22 March 2007 Edition
The Matt Teacy Column
‘Huzzah for the chaps with sticks’
When Tommy Moore ran onto the pitch to replace John McCaffrey with ten minutes remaining in last Sunday’s game between Dublin and Galway there was a roar of “Come on the Isles”. What was significant was that the roarer was wearing a Vincent’s hat! There truly is a new spirit abroad in Dublin hurling.
That spirit has ensured that at the very least Dublin will avoid the automatic relegation spot. Two more points should leave them safe as well from having to play off for the other demotion place while another brace would almost guarantee them a place in the league semi finals.
But if there is one thing that Dublin hurling people have learned to do over the years it is not to enumerate unhatched poultry. Thanks to a rather foolish agreement not to replay the postponed Antrim match two weeks ago, Dublin now face three tough away games in the space of eight days to Limerick, Antrim and Tipperary. One win is vital, two would be a huge bonus.
It is hard to believe that little under two years ago, the Dublin team was coming to the end of an unprecedented run of 14 straight defeats. Tommy Naughton and his selectors stepped into the breach and a comprehensive win over Laois preserved senior status for 2006. Since then Dublin have won nine, drawn one and lost four league and championship matches. They are currently the only unbeaten team in Division One.
Apparently Ger Loughnane, whose lack of fondness for losing is legendary, kept the Galway team in their dressing room for an hour after the end of the match. It is unlikely that they were playing backgammon and reading the funny papers. His description of the result as a “massacre” is perhaps a bit overstated but it will have come as a blow to a squad that has serious ambitions of winning the All Ireland.
Those ambitions will have been dampened but only slightly. There were occasional signs that Galway possess considerable potential lethal power in their forwards and they could argue that the elements, not to mention the elemental Gary Maguire of Ballyboden, denied them a lot of scores.
However, Loughane wants a prolonged league campaign as a means of playing more competitive games before the Summer and the loss of points to Dublin before they have yet to play Kilkenny and Tipp places that in jeopardy. Indeed they might yet have to play off to stay up. No team is safe and only Antrim seem destined for the drop. Next week will tell the tale.
The tale of the All Ireland club football final was to a large extent the tale of two of the best corner forwards of modern times. In the black and amber corner, there was Oisín. And in the other black and amber corner there was the Gooch. Oisín – always sounds to me like Cross people call him Aisling, which I imagine would be a risky venture – was more significant in terms of scores, contributing 1-2 but the Gooch was just as important as a play maker and supplied the vital pass for Shane Doolan’s goal.
That goal seemed to have built the platform that would elevate Crokes to victory but Oisin, who had earlier scored a goal, kicked the equalising point as the final seconds passed. It was an exciting match and the replay is in Portlaoise.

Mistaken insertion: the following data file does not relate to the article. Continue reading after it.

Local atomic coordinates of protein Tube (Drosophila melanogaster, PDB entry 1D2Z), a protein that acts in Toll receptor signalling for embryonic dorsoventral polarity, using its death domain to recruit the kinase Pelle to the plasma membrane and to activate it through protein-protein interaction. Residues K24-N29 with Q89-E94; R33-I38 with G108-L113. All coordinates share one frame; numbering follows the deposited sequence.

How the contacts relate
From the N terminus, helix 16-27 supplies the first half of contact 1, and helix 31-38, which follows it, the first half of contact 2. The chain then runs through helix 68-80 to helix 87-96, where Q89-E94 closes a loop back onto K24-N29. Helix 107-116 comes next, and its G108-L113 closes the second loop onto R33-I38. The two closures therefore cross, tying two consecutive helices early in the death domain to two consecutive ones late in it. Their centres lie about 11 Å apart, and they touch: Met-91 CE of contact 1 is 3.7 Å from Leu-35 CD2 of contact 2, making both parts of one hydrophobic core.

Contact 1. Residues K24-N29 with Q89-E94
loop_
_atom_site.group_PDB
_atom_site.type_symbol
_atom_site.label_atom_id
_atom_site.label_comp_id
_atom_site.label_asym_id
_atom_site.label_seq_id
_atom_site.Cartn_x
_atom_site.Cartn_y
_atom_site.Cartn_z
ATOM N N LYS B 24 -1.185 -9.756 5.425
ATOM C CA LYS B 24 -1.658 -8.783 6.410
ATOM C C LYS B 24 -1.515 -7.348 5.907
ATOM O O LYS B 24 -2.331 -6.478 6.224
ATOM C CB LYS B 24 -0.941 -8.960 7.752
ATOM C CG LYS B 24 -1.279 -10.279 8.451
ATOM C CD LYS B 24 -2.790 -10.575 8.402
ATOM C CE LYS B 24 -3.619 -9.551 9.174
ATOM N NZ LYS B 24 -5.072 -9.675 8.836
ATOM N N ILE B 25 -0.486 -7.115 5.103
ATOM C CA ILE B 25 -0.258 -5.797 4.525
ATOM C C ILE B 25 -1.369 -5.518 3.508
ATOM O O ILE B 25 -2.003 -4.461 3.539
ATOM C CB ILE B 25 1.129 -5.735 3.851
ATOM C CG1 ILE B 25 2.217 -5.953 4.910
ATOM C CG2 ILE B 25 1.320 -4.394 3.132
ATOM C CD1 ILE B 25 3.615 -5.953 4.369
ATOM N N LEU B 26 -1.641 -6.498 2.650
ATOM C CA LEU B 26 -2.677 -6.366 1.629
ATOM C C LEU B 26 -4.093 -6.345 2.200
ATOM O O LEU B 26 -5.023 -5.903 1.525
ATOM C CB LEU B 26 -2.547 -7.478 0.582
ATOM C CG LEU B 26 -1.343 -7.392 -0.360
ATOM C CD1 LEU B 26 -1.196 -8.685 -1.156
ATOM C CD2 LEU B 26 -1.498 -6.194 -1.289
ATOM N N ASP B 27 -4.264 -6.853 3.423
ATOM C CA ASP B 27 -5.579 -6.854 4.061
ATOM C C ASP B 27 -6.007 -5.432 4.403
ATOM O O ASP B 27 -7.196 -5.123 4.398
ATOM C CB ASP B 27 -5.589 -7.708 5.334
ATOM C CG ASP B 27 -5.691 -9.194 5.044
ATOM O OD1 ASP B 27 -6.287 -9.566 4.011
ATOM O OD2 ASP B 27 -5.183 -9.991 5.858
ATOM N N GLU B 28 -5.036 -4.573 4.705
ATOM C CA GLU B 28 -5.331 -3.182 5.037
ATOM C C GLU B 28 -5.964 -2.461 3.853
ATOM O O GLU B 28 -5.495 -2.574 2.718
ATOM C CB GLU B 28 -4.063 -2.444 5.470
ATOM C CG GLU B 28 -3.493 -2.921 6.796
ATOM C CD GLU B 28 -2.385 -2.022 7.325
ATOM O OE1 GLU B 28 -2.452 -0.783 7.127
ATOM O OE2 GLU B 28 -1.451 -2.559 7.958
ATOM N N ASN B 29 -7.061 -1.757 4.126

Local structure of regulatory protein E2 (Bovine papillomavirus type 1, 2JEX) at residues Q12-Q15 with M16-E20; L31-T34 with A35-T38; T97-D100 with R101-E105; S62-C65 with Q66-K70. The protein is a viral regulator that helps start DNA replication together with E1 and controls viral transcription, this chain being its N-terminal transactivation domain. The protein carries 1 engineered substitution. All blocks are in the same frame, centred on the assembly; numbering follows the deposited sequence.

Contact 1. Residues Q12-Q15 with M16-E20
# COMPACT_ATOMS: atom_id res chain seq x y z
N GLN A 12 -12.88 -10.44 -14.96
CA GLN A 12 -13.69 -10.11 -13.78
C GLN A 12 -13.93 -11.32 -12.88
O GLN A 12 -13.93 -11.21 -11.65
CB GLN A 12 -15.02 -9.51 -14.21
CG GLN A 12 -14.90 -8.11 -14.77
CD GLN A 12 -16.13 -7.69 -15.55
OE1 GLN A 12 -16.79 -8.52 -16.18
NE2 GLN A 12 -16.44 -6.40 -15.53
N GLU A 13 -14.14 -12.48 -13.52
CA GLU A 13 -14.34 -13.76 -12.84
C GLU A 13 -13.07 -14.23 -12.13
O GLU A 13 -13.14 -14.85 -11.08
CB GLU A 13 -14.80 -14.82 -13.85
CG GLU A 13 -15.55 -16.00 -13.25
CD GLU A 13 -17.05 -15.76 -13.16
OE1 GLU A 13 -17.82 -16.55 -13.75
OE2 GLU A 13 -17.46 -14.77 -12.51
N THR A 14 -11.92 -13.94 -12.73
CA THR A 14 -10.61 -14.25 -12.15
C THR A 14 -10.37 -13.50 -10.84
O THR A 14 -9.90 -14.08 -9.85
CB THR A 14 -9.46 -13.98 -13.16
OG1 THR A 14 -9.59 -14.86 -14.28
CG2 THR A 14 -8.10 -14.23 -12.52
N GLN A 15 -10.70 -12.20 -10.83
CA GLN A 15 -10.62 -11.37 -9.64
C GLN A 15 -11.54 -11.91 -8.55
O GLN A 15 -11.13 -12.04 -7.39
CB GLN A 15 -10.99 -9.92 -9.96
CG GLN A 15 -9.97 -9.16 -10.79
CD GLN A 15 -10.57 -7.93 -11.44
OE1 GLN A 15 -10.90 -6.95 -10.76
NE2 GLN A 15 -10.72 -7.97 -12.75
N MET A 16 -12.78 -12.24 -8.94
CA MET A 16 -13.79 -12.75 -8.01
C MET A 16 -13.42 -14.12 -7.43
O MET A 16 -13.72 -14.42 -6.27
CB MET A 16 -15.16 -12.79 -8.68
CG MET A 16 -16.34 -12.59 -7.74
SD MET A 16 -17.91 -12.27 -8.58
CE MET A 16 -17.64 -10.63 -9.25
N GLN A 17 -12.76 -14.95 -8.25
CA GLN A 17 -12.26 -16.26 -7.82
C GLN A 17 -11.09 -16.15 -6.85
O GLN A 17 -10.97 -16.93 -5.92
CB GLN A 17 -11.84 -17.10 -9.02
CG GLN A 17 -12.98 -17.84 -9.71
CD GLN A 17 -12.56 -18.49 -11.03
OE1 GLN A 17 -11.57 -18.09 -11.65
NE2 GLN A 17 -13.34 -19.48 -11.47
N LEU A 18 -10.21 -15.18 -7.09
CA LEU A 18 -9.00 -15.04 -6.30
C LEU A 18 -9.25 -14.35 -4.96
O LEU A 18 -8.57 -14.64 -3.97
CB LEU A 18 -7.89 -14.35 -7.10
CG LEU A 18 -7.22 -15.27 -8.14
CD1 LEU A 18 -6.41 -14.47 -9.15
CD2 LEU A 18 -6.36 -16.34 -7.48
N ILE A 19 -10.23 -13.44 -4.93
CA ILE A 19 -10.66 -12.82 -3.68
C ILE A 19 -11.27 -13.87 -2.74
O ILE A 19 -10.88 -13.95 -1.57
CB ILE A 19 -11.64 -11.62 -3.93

The hurling final between Ballyhale and Loughrea was anything but exciting but there was much for non Galway aficionados to admire in the manner in which the Kilkenny team systematically set about demolishing their opponents. Henry Shefflin played a similar role to that of the Gooch in that he stayed deep and was content to set up scores for the other forwards.
Foremost of them was TJ Reid who scored two goals and two points while his brothers added another 1 - 5. T.J., who thrives off the impeccable supply from Henry, has surely earned himself at least a trial run as a starting half forward for the Cats especially given some concerns in that quarter that they are too reliant on the Ballyhale master.
If Paudie O’Shea thought he had to deal with the “roughest f***in animals” in Kerry supporters (and who would gainsay him?) he may thank his lights that he never had anything to do with the Pakistani cricket team. Now there’s boys that take their sport seriously.
Defeat to Ireland in the World Cup was greeted with a most uncricket like absence of sang froid. Effigies of the team were burned and it all threatened to kick off into a not unusual cricket related riot. That may sound bizarre to most of us but cricket is huge over there and being beaten by Ireland is the equivalent of Kilkenny being beaten by Longford in hurling.
Also contrary to many misconceptions, cricket in Ireland is largely devoid of the sort of small minded snobbishness that is associated with a certain other sport which is in the news a lot these days. Indeed cricket in England has much the same sort of status and social mix as your average rural hurling team.
One of the places it continues to thrive is in north county Dublin where there is an interesting cross fertilisation between the Man O’War gaelic football club and North County cricket club which came about as a result of a merger between the Man O’War and Balrothery cricket clubs. The clubs still share facilities for training and several players still play both as far as I know.
Now anyone who has ever witnessed north county Dublin football may be amazed at the notion that the “gentlemen” who tog out for the Junior Bs also wield the willow. Frankly it’s all a bit disturbing really. Mind you it takes a brave person to stand in the way of a cricket ball bowled at high speed. So, huzzah for the cricket chaps. Huzzah.